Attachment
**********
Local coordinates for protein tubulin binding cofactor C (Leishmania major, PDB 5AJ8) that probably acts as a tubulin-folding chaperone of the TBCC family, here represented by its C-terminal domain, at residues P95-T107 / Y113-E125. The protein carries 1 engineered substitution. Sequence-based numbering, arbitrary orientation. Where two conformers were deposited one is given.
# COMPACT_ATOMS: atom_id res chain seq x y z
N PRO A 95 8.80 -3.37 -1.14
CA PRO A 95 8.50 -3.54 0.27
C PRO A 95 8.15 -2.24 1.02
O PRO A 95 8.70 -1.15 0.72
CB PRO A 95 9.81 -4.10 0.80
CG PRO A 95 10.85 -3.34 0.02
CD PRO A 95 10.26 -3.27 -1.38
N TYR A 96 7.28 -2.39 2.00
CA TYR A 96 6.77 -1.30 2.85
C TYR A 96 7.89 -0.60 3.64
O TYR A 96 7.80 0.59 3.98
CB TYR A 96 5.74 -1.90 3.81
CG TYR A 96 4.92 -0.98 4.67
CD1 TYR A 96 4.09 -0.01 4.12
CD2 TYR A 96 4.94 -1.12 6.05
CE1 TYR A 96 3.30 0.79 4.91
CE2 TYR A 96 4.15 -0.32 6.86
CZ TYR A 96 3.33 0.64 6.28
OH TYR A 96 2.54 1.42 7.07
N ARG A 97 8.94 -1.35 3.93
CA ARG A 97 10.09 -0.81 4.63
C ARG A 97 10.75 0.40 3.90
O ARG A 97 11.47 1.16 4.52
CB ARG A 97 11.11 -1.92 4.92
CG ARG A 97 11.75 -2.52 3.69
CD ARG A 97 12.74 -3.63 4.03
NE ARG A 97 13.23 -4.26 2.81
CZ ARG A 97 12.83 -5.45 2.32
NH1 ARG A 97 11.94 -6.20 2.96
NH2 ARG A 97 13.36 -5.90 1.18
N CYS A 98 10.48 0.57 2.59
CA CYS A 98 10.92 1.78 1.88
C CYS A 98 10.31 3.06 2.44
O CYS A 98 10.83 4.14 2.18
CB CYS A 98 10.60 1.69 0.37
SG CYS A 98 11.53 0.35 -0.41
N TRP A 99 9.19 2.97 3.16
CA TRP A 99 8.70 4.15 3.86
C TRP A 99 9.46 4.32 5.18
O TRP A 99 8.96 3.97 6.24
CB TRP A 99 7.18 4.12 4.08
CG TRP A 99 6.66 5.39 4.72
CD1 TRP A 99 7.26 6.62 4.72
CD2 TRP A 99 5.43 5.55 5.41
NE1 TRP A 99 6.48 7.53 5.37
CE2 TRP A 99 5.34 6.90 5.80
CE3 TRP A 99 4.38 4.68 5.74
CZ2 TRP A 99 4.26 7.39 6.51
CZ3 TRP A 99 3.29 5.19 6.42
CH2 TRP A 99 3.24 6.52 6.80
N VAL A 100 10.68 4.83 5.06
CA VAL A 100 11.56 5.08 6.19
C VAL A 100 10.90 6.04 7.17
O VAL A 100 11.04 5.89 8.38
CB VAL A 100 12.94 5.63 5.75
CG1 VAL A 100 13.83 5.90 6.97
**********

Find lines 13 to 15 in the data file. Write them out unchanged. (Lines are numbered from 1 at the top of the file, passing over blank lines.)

O TYR A 96 7.80 0.59 3.98
CB TYR A 96 5.74 -1.90 3.81
CG TYR A 96 4.92 -0.98 4.67